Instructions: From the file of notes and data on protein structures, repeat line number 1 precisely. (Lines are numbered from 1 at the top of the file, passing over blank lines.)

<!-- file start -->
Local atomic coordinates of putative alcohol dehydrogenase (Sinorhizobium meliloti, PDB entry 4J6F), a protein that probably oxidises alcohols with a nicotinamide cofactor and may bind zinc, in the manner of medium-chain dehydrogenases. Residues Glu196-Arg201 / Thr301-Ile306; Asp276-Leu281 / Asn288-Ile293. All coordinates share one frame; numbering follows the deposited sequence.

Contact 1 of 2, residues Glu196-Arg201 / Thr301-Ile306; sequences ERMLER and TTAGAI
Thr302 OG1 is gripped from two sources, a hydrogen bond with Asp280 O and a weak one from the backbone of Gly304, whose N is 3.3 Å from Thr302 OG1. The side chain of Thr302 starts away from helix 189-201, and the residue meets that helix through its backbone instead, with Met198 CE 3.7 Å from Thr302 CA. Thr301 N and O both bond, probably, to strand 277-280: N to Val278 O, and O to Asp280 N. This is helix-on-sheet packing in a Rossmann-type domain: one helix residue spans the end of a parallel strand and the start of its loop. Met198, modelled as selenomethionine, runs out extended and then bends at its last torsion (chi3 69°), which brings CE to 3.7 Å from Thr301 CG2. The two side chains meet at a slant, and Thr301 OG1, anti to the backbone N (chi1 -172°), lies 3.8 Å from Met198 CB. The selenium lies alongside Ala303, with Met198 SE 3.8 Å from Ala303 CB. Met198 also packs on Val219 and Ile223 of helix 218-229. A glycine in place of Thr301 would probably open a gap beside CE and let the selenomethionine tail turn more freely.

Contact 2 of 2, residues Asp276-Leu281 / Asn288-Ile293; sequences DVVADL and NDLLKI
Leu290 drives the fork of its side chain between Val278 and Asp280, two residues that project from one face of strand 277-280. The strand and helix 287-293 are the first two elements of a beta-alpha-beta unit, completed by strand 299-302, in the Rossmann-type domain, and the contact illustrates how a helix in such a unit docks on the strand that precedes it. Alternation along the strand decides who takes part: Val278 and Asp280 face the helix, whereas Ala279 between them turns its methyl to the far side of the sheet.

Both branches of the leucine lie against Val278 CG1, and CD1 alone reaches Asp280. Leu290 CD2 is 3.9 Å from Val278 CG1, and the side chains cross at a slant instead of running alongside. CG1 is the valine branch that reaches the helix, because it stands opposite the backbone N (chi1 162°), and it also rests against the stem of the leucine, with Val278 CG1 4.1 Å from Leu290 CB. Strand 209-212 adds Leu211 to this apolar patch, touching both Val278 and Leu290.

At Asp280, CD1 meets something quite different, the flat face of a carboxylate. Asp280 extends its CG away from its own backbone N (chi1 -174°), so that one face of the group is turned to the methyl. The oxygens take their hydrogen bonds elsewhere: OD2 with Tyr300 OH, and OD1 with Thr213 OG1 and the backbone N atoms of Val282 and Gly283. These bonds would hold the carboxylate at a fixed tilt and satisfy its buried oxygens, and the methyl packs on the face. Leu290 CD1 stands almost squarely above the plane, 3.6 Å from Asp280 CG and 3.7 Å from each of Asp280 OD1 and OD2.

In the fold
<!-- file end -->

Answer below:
Local atomic coordinates of putative alcohol dehydrogenase (Sinorhizobium meliloti, PDB entry 4J6F), a protein that probably oxidises alcohols with a nicotinamide cofactor and may bind zinc, in the manner of medium-chain dehydrogenases. Residues Glu196-Arg201 / Thr301-Ile306; Asp276-Leu281 / Asn288-Ile293. All coordinates share one frame; numbering follows the deposited sequence.